Apr 23 2012


DOTA 2 is Valve’s take on the MOBA genre. For those of you unfamiliar with what MOBA is; it stands for Multiplayer Online Battle Arena. MOBA’s are usually top down views of characters or heroes that you pick before a match and you are grouped into two teams and fight each other to achieve a greater goal, like destroy the other team’s outpost and such. There is a good chance that you have heard of League of Legends and/or Heroes of Newerth, both in which are MOBA’s.

The podcast, Seven Day Cooldown got to interview Valve’s very own Gabe Newell who let it be made official that DOTA 2 will indeed be free-to-play.  DOTA 2 being free-to-play has always kind of been speculated, but never confirmed, so it wasn’t that big of a shocker. The most interesting part of the interview was that there will be a twist to the system. Valve wants to reward the major contributors in the game’s community with stuff.  What stuff you ask? Not sure yet. This is what Gabe told Seven Day Cooldown:

“The issue that we’re struggling with quite a bit is something I’ve kind of talked about before, which is how do you properly value people’s contributions to a community?

“We’re trying to figure out ways so that people who are more valuable to everybody else [are] recognized and accommodated. We all know people where if they’re playing we want to play, and there are other people where if they’re playing we would [rather] be on the other side of the planet.

“It’s just a question of coming up with mechanisms that recognize and reward people who are doing things that are valuable to other groups of people.”

I am unsure how Valve can “accommodate” players in a free-to-play game, other than giving them in-game items such as hero skins or maybe even in-game currency. I was apparently one of the few who did not get a beta invite to DOTA 2, so I don’t really know how the currency system works outside of matches. It appears that all of the videos and tutorials out there are for in-game shops and gameplay but I would imagine that your summoner levels and gains currency like it does in League of Legends, if your familiar with the title. I am also sure in DOTA 2 there will be items to purchase with in-game gold as well.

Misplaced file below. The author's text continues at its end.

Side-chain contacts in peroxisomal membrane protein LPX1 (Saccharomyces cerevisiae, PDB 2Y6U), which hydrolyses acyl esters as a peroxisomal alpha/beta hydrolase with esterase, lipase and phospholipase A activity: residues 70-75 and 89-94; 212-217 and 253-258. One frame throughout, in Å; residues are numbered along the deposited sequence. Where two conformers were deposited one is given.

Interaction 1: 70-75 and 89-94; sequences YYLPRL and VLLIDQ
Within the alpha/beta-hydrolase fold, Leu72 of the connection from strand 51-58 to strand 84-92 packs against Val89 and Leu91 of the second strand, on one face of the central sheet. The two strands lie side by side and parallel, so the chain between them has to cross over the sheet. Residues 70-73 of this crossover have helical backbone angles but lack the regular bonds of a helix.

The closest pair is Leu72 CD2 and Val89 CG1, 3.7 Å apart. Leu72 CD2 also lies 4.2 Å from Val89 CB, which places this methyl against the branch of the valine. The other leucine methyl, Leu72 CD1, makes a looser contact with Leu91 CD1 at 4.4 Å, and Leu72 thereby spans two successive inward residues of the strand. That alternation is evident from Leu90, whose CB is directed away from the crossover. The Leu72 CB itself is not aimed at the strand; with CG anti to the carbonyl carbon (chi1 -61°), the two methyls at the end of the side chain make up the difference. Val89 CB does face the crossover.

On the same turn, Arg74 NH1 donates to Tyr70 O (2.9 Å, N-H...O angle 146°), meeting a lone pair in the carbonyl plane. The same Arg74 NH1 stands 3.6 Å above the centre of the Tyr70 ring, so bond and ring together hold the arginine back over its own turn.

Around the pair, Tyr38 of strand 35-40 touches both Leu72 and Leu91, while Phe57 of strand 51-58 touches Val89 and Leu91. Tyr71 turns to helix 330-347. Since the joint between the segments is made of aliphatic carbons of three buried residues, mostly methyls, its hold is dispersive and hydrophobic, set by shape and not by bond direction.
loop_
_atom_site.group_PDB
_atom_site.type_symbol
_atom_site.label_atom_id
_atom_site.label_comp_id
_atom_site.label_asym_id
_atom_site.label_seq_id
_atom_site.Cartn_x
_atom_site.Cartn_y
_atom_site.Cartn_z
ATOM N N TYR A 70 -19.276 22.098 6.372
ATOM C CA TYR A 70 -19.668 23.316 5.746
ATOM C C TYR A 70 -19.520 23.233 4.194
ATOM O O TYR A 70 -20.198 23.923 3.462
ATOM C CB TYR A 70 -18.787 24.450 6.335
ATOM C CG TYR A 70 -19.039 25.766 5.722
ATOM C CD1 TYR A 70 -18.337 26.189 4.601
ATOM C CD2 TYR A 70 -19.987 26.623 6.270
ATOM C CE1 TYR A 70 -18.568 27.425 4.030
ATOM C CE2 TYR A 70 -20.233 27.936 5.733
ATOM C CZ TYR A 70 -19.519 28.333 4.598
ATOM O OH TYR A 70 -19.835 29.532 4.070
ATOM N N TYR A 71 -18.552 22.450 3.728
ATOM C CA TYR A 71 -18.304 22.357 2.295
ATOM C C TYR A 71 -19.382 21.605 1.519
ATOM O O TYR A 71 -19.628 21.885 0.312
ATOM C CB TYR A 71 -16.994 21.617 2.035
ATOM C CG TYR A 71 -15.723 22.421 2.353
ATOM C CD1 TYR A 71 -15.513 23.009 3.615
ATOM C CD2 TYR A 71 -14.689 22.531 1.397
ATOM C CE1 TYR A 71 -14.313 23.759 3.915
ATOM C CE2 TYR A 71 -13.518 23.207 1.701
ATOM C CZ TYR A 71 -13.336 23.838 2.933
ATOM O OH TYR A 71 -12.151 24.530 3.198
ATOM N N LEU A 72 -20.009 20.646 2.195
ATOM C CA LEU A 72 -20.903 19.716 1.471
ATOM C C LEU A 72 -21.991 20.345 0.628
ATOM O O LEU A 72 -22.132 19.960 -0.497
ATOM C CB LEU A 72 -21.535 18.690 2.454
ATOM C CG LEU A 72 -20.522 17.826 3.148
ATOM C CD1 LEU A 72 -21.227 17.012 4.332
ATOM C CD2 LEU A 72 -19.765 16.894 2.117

Now, this system that Valve is considering could be really good, but I see the danger in it as well.  Questions pop up in my mind like, how do you measure contribution?  There are so many ways to contribute to a game’s community whether it is forum activity, concept art, or even recruitment.  I would imagine that they would only want to monitor contributors to the main DOTA 2 webpage and not all of the fan sites that will pop up, even though, those fan sites do contribute to the game’s community.  It will be interesting to see how Valve plans to implement this system, if they do at all.

 Kehlan Rutan wrote this article and his love for video games stretches across all genres and platforms.  He originally wanted to get into programming and game development so he got his Bachelor’s in Computer Information Systems with an emphasis in C# programming. Well, life happened; he got married and had a family he wouldn’t trade for any job in the world.  He has recently found a new passion, and that is writing.  Game Journalism gives him the opportunity to combine those passions into something useful to a specific audience.  He hopes you enjoy his posts here at hbhud.com. 

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